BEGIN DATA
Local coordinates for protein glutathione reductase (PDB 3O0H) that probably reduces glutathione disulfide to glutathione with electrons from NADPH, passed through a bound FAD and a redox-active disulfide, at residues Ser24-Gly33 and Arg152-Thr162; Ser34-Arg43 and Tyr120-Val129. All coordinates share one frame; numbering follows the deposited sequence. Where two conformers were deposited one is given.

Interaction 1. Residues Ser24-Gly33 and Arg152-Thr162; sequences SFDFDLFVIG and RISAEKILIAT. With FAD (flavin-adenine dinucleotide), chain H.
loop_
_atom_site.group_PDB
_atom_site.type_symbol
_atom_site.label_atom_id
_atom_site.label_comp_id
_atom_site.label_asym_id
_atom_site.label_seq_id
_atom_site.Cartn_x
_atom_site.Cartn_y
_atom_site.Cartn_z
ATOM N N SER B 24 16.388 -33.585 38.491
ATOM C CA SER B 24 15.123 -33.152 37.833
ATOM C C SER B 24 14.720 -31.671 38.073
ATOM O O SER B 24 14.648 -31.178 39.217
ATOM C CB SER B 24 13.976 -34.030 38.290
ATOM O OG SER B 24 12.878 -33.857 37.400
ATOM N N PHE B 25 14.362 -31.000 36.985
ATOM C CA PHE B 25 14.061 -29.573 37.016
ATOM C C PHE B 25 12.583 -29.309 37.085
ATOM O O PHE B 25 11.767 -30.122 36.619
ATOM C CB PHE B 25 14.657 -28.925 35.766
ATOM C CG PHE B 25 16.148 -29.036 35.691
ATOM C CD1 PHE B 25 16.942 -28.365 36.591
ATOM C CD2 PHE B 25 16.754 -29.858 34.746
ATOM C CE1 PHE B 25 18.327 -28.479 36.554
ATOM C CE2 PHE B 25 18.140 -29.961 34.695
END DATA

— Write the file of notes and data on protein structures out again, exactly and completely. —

Local coordinates for protein glutathione reductase (PDB 3O0H) that probably reduces glutathione disulfide to glutathione with electrons from NADPH, passed through a bound FAD and a redox-active disulfide, at residues Ser24-Gly33 and Arg152-Thr162; Ser34-Arg43 and Tyr120-Val129. All coordinates share one frame; numbering follows the deposited sequence. Where two conformers were deposited one is given.

Interaction 1. Residues Ser24-Gly33 and Arg152-Thr162; sequences SFDFDLFVIG and RISAEKILIAT. With FAD (flavin-adenine dinucleotide), chain H.
loop_
_atom_site.group_PDB
_atom_site.type_symbol
_atom_site.label_atom_id
_atom_site.label_comp_id
_atom_site.label_asym_id
_atom_site.label_seq_id
_atom_site.Cartn_x
_atom_site.Cartn_y
_atom_site.Cartn_z
ATOM N N SER B 24 16.388 -33.585 38.491
ATOM C CA SER B 24 15.123 -33.152 37.833
ATOM C C SER B 24 14.720 -31.671 38.073
ATOM O O SER B 24 14.648 -31.178 39.217
ATOM C CB SER B 24 13.976 -34.030 38.290
ATOM O OG SER B 24 12.878 -33.857 37.400
ATOM N N PHE B 25 14.362 -31.000 36.985
ATOM C CA PHE B 25 14.061 -29.573 37.016
ATOM C C PHE B 25 12.583 -29.309 37.085
ATOM O O PHE B 25 11.767 -30.122 36.619
ATOM C CB PHE B 25 14.657 -28.925 35.766
ATOM C CG PHE B 25 16.148 -29.036 35.691
ATOM C CD1 PHE B 25 16.942 -28.365 36.591
ATOM C CD2 PHE B 25 16.754 -29.858 34.746
ATOM C CE1 PHE B 25 18.327 -28.479 36.554
ATOM C CE2 PHE B 25 18.140 -29.961 34.695